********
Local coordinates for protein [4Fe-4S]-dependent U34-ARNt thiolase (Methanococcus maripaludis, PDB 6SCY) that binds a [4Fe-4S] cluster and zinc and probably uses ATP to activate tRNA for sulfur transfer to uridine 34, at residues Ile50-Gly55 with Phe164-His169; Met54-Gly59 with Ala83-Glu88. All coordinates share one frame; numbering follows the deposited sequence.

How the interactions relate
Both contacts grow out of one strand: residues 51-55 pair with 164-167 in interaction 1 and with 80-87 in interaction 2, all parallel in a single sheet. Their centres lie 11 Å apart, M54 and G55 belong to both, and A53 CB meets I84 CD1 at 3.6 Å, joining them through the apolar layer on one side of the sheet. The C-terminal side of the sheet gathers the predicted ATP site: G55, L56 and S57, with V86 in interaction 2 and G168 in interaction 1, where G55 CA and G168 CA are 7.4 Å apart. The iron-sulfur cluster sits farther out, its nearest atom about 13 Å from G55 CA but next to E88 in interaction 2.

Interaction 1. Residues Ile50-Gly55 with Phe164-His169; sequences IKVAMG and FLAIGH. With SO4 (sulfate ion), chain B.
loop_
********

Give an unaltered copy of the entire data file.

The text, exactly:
Local coordinates for protein [4Fe-4S]-dependent U34-ARNt thiolase (Methanococcus maripaludis, PDB 6SCY) that binds a [4Fe-4S] cluster and zinc and probably uses ATP to activate tRNA for sulfur transfer to uridine 34, at residues Ile50-Gly55 with Phe164-His169; Met54-Gly59 with Ala83-Glu88. All coordinates share one frame; numbering follows the deposited sequence.

How the interactions relate
Both contacts grow out of one strand: residues 51-55 pair with 164-167 in interaction 1 and with 80-87 in interaction 2, all parallel in a single sheet. Their centres lie 11 Å apart, M54 and G55 belong to both, and A53 CB meets I84 CD1 at 3.6 Å, joining them through the apolar layer on one side of the sheet. The C-terminal side of the sheet gathers the predicted ATP site: G55, L56 and S57, with V86 in interaction 2 and G168 in interaction 1, where G55 CA and G168 CA are 7.4 Å apart. The iron-sulfur cluster sits farther out, its nearest atom about 13 Å from G55 CA but next to E88 in interaction 2.

Interaction 1. Residues Ile50-Gly55 with Phe164-His169; sequences IKVAMG and FLAIGH. With SO4 (sulfate ion), chain B.
loop_